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Middle East residents fear rising values will lift tax bills

Residents of Middle East met for the fourth time Thursday night with developers and officials at East Baltimore Development Inc. to discuss a new master plan for the 88-acre site.

The meeting was at times tense, with charges of mistrust and fears about rising property values and higher taxes. It was a continuation of three other meetings between the group and the EBDI officials over the future course of the development.

“It’s about doing the right thing for the community,” said Lisa Francis, a resident, who chided Forest City-New East Baltimore Partnership Senior Vice President Scott Levitan at the beginning of his presentation.

Click here for all EBDI-related storiesLevitan spoke of future retail, hotel and commercial development at the EBDI site and detailed a plan to put in a park that would occupy three blocks near Johns Hopkins Hospital.

He told the residents they would be asked to take part in a “demand study” to determine what kind of retail would be installed at the development.

Levitan said two restaurants are planned to open next spring and summer, as well as an 11,000-square-foot national chain pharmacy, and a new parking garage at Washington Street and Ashland Avenue. In addition, EBDI is seeking to add a 20,000-square-foot grocery to the site.

“We want to ask the residents about the kind of retail they want,” Levitan said, adding that there would be 80,000 square feet of retail space at the site when they were done.

One resident, Reginald Fitzgerald, questioned Levitan about the impact of the improvements on existing homeowners who live just outside the EBDI footprint.

“The taxes will increase with all the redevelopment,” Fitzgerald said, asking that EBDI and Forest City put their promises to help residents deal with higher taxes in writing. The officials didn’t his request.

Three previous meetings — two in July and one in August — ended with residents protesting the new development plan, saying they believed they were excluded from the planning and, therefore, felt disenfranchised from the process.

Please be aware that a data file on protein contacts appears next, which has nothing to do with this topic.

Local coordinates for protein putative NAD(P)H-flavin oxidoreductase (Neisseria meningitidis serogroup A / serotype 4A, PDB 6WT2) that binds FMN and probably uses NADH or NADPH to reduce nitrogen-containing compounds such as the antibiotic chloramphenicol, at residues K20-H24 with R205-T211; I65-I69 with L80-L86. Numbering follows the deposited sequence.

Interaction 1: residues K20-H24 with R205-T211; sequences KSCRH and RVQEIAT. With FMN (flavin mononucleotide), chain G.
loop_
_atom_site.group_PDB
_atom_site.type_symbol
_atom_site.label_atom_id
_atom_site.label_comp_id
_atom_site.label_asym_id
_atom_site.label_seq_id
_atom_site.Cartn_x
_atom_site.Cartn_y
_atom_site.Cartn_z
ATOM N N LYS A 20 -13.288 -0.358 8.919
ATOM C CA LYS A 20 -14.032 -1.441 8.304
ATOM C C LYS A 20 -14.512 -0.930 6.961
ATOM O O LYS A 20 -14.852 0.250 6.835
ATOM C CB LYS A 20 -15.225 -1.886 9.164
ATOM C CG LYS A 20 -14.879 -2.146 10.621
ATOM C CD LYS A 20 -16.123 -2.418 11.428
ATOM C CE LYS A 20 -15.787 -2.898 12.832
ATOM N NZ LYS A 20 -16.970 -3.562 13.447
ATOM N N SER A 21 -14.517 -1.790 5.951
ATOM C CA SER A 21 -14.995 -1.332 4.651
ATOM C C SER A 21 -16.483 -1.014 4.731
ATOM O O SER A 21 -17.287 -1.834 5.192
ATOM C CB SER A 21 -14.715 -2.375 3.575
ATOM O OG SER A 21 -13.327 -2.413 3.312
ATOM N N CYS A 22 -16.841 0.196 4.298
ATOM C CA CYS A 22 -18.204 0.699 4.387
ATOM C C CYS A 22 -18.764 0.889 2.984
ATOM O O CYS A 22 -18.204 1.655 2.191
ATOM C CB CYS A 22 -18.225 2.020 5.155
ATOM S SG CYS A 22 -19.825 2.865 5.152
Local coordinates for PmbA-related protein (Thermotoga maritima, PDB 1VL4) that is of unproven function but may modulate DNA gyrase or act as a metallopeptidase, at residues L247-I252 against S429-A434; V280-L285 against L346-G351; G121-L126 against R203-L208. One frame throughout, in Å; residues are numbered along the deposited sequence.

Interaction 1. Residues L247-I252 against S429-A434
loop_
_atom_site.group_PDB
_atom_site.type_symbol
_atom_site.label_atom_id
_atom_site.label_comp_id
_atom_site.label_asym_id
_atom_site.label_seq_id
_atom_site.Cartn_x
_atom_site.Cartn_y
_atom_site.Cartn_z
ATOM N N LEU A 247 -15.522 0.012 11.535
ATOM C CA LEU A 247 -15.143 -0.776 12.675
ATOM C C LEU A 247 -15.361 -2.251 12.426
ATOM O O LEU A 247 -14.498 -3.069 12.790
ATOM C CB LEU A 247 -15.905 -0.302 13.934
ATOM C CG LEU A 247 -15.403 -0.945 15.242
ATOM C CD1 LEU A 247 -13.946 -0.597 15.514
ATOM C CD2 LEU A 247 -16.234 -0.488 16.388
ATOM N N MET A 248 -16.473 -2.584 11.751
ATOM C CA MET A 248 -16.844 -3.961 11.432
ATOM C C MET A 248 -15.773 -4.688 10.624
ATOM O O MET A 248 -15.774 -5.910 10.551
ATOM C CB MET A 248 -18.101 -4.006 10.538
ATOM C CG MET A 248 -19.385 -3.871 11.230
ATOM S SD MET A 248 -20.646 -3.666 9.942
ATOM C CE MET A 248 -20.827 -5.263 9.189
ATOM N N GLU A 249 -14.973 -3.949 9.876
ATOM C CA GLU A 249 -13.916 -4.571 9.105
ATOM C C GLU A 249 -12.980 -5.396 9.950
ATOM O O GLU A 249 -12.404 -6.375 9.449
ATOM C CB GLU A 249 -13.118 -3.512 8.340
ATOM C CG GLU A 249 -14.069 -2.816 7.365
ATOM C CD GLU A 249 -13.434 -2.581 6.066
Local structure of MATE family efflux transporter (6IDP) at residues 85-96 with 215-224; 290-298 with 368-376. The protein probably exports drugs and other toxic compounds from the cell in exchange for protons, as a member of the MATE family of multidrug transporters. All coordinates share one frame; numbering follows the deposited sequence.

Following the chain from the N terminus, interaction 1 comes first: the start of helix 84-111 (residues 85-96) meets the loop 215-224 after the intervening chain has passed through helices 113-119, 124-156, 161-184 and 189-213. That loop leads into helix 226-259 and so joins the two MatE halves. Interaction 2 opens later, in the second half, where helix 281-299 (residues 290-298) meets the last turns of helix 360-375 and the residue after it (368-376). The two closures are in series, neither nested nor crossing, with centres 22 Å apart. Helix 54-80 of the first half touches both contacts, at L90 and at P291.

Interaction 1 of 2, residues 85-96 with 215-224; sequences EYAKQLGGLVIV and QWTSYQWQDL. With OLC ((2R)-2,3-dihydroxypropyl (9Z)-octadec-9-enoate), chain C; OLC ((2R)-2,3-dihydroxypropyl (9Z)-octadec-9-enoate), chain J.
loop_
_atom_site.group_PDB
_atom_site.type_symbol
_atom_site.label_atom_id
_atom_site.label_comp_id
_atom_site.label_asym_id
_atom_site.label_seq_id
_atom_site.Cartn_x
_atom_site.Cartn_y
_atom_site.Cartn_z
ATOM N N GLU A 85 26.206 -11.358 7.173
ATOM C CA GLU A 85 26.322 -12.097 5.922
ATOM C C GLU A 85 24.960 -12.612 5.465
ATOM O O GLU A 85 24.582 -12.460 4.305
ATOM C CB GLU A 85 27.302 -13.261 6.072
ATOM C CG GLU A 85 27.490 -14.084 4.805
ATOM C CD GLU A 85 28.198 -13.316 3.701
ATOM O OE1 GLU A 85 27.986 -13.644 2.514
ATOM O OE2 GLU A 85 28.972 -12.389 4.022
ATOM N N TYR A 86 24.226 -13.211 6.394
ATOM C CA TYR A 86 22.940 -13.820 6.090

They also raised questions about whether they would be priced out of their neighborhood once new housing units, set to cost $240,000 and above, are built and offered for sale.

Levitan has said the new master plan includes the addition of 243 rental units along Eager Street and 102 for-sale units nearby that are hoped to stimulate demand.

Developers are being sought, Levitan said, and construction is hoped to begin by the middle of next year.

EBDI, a nonprofit formed in 2001 by the city while Gov. Martin O’Malley was mayor, was given responsibility for redeveloping Middle East. So far it has spent more than $564 million — $212.6 million of that in public funds — on the project, an investigation by The Daily Record found.

EBDI has since formed a partnership with the city and state, the Annie E. Casey Foundation and the Johns Hopkins University for the redevelopment.

The $1.8 billion project was originally intended to be the site of a world-class biotech park with 1.1 million square feet and as many as five life-sciences buildings. Nearby, up to 900 new housing units were to be constructed.

But today, those plans have been stalled and are under revision.

More than 700 households were relocated from the site. More than 600 houses and other buildings have been demolished, and another 700 vacant buildings awaiting demolition.

During an Aug. 11 meeting at EBDI’s office to discuss the new master plan, Middle East residents questioned the motives and intent of EBDI and Forest City-New East Baltimore Partnership in the latest plan to redesign their community.

And on July 28, residents shut down a meeting and did not allow Forest City’s Levitan to present the plan because he did not make copies available before the meeting.

The new development plan, by local marketing firm Carton Donofrio, is the third master plan in the redevelopment project’s decade-long history.

It calls for “revisioning” the Middle East community and renaming it Beacon Park. Other highlights in the 52-page document include:

-345 upscale housing units;

-a 6-acre, three-block urban park;

-a grocery store;

-a “wellness” theme to connect the project with nearby Johns Hopkins Hospital.

The report also calls for adding retail and office space, a hotel and a $40 million public school.

No funding sources were identified by Carton Donofrio or Forest City.

Instead, the draft report states a need to find funding for rental and for-sale housing, the park, a 44,000-square-foot fitness facility, a 12,000-square-foot grocery, a hotel and possibly a conference center.